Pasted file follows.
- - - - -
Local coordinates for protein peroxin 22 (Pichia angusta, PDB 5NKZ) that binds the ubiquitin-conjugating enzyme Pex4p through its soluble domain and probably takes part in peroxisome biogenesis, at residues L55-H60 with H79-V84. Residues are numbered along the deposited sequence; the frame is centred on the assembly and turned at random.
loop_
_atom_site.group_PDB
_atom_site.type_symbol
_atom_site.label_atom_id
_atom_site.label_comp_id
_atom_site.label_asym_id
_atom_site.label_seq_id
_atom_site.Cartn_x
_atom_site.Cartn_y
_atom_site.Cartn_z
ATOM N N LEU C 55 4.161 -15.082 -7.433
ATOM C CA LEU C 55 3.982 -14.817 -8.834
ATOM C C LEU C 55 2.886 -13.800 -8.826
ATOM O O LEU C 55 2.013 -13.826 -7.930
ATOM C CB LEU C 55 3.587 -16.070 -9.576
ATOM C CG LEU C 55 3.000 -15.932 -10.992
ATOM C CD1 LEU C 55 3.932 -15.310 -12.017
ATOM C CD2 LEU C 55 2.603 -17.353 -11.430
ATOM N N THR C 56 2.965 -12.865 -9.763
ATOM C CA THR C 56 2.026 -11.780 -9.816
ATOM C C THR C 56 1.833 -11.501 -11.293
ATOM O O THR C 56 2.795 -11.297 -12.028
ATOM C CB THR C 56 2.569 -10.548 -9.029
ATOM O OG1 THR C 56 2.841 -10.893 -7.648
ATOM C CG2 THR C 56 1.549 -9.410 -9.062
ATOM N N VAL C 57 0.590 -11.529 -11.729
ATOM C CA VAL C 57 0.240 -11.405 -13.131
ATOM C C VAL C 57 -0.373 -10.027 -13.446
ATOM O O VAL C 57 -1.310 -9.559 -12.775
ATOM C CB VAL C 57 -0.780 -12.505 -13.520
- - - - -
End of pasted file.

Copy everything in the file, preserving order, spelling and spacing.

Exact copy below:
Local coordinates for protein peroxin 22 (Pichia angusta, PDB 5NKZ) that binds the ubiquitin-conjugating enzyme Pex4p through its soluble domain and probably takes part in peroxisome biogenesis, at residues L55-H60 with H79-V84. Residues are numbered along the deposited sequence; the frame is centred on the assembly and turned at random.
loop_
_atom_site.group_PDB
_atom_site.type_symbol
_atom_site.label_atom_id
_atom_site.label_comp_id
_atom_site.label_asym_id
_atom_site.label_seq_id
_atom_site.Cartn_x
_atom_site.Cartn_y
_atom_site.Cartn_z
ATOM N N LEU C 55 4.161 -15.082 -7.433
ATOM C CA LEU C 55 3.982 -14.817 -8.834
ATOM C C LEU C 55 2.886 -13.800 -8.826
ATOM O O LEU C 55 2.013 -13.826 -7.930
ATOM C CB LEU C 55 3.587 -16.070 -9.576
ATOM C CG LEU C 55 3.000 -15.932 -10.992
ATOM C CD1 LEU C 55 3.932 -15.310 -12.017
ATOM C CD2 LEU C 55 2.603 -17.353 -11.430
ATOM N N THR C 56 2.965 -12.865 -9.763
ATOM C CA THR C 56 2.026 -11.780 -9.816
ATOM C C THR C 56 1.833 -11.501 -11.293
ATOM O O THR C 56 2.795 -11.297 -12.028
ATOM C CB THR C 56 2.569 -10.548 -9.029
ATOM O OG1 THR C 56 2.841 -10.893 -7.648
ATOM C CG2 THR C 56 1.549 -9.410 -9.062
ATOM N N VAL C 57 0.590 -11.529 -11.729
ATOM C CA VAL C 57 0.240 -11.405 -13.131
ATOM C C VAL C 57 -0.373 -10.027 -13.446
ATOM O O VAL C 57 -1.310 -9.559 -12.775
ATOM C CB VAL C 57 -0.780 -12.505 -13.520